The reality is that all of our reactors will reach the end of their useful service life long before we can replace them with anything sensible. And I'm not for building new ones. So if we follow my logic, we'll be off nuclear long before renewables are at 50%, and playing catch-up later. We'll be forced to import powerin the meantime, no matter what strategy we pursue. So the number it would take to replace nuclear is a moot point, and a big distraction. It would also be deceptive for us to suggest that we favourgetting off nuclear when we replace that capacity with renewables, because that's not what we're going to do.
Emissions from nuclear compared to renewables
Purely from an emissions standpoint, nuclear power falls into the same emissions category as renewables, while not being renewable itself. That is, if we look at just the energy production (the reactor, the turbine or the solar panel) then there are zero carbon emissions.
If we look at life cycle emissions, none of them are emissions free. In fact, nothing is. If you made a list of energy sources that had lifetime zero emissions, your list would be empty. So if you have a list of zero carbon sources that includes wind and solar and hydro, then it makes sense to put nuclear in there. In fact it wouldn't make sense not to. That's going to confuse/annoy a lot of people who are used to being told that nuclear power has emissions by anti-nuclear activists who don't bother to mention that "by that logic, so does wind, solar and hydro power". We can either confront those people or re-name the list "low carbon sources" just to avoid pointless confrontation.
Or we can make a list of "renewable sources" or even "low carbon renewable sources", which by definition would not include nuclear power. I am not aware of any renewable sources that are emissions intensive so that second option seems a little redundant. It wasn't always. Solar power used to not be a low carbon source, because solar panels used to be less efficient and had huge emissions embodied in their manufacture. There were some studies a few decades ago that suggested that solar panels used more energy in production than they ever produced, so obviously the energy produced was very emissions intensive. But that was aeons ago. Solar power these days is low carbon.
Some questions and answers
Q. In other places around the world, do their economies collapse when dirty energy is pulled out? I know some go for bad energy to even worse energy but what about others? I am thinking about Japan mostly.
A. Japanhas replaced nuclear power with a dependence on fossil fuels:
That's a terrible long-term strategy, and they are going back on it now. Several reactors have been restarted. However, I'm a lot more sympathetic to the Japanese case than I am to the German one. The Japanese were re-evaluating their reliance on nuclear power in light of a terrible tragedy that exposed their vulnerabilities. They always said they wanted to replace nuclear with renewables. Increasing the power output from existing fossil plants is a stop-gap measure. They didn't build any new coal or natural gas plants.
Q. Isn't the source of energy used in nuclear plants, Uranium? If so, why are we looking at the plant only when on other energy sources we look at the life cycle?
A. Actually, in general when we evaluate energy sources we almost never look at life cycle. That's why wind energy is said to be "emissions free". It wouldn't be emissions free if we looked at the life cycle analysis. That's also why coal plants look so much worse than natural gas, because coal is still relatively easy to extract. Natural gas is getting more and more complicated. But natural gas plants are still said to be much cleaner, because the emissions at the plant are lower. While there have always been energy nerds who were looking at life cycle analysis (and not just life cycle emissions analysis, but even more importantly net lifetime energy gains), it has been anti-nuclear activists who have pointed out the importance of life-cycle analysis to bolster their claims. And that was part of what enabled Greenpeace to say that nuclear was as bad as coal. Because they looked at the life cycle analysis for nuclear but compared it to plant only emissions for everything else, among many cheats. Life cycle analysis is getting increasingly important and there are now academics doing careful analysis for climate impacts. So they are comparing life cycle for everything. That's why we understand that fracked gas is so much worse than what goes on at the plant. But a realistic assessment of the life cycle of everything still puts nuclear, from a carbon emissions perspective, much better than fossil fuels. I am talking two orders of magnitude here - fossil fuels are responsible for 100 times higher emissions than nuclear. It's not a slight difference. Wind is the best, and solar beats nuclear as well. A lot of renewables come out at the top. But nuclear is still in the low emissions category. Wikipedia has a summary: http://en.wikipedia.org/wiki/Life-cycle_greenhouse-gas_emissions_of_energy_sources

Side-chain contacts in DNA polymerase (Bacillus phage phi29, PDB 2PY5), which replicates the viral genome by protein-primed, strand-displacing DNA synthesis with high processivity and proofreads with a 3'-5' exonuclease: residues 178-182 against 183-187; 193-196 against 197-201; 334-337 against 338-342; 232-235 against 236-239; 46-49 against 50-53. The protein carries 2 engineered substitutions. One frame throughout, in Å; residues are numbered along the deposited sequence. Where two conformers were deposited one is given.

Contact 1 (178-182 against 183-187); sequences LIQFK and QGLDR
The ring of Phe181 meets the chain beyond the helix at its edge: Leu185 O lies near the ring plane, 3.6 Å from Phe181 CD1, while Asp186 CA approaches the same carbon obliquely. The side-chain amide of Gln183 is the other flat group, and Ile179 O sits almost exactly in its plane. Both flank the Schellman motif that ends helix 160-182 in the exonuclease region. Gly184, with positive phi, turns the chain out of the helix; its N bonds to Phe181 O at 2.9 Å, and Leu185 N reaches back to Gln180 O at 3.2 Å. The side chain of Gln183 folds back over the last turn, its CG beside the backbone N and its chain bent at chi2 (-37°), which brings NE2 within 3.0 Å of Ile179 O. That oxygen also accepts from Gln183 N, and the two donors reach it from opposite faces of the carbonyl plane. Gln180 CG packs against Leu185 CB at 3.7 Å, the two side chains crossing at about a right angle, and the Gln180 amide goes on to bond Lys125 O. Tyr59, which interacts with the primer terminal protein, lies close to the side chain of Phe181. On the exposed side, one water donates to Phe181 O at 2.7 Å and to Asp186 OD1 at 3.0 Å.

While I favourlooking at life cycle analysis in general, it's important to separate the inevitable carbon releases from the avoidable ones. Because even if a process is emissions intensive today, it could become less emissions intensive in the future. There is no part of the nuclear process that inherently depends on burning fossil fuels or releasing emissions. That's not true for fossil fuels. There will always be emissions if we burn fossil fuels. And some process emissions are unavoidable with fossil fuels as well. For example, all fossil fuel extraction involves fugitive emissions. These could potentially be reduced but they can't be eliminated. With the renewables and nuclear, there are no inevitable emissions at all. Done right, all of these sources could be emissions free over their lifetime.
Q. Are you saying that renewable energy is looked upon worse by the public than other energy sources? I would have to say that renewable energy opposition gets the loudest voice but nuclear power opposition is up there too. I am only talking about people who live near or in the communities where this is built.
A. Not sure what this refers to. Most people support renewable energy except when they have to see it and get no benefit from it. The opposition to nuclear is more widespread, and people who live near nuclear plants are more likely to support nuclear power because they get economic benefits from it, either directly or indirectly.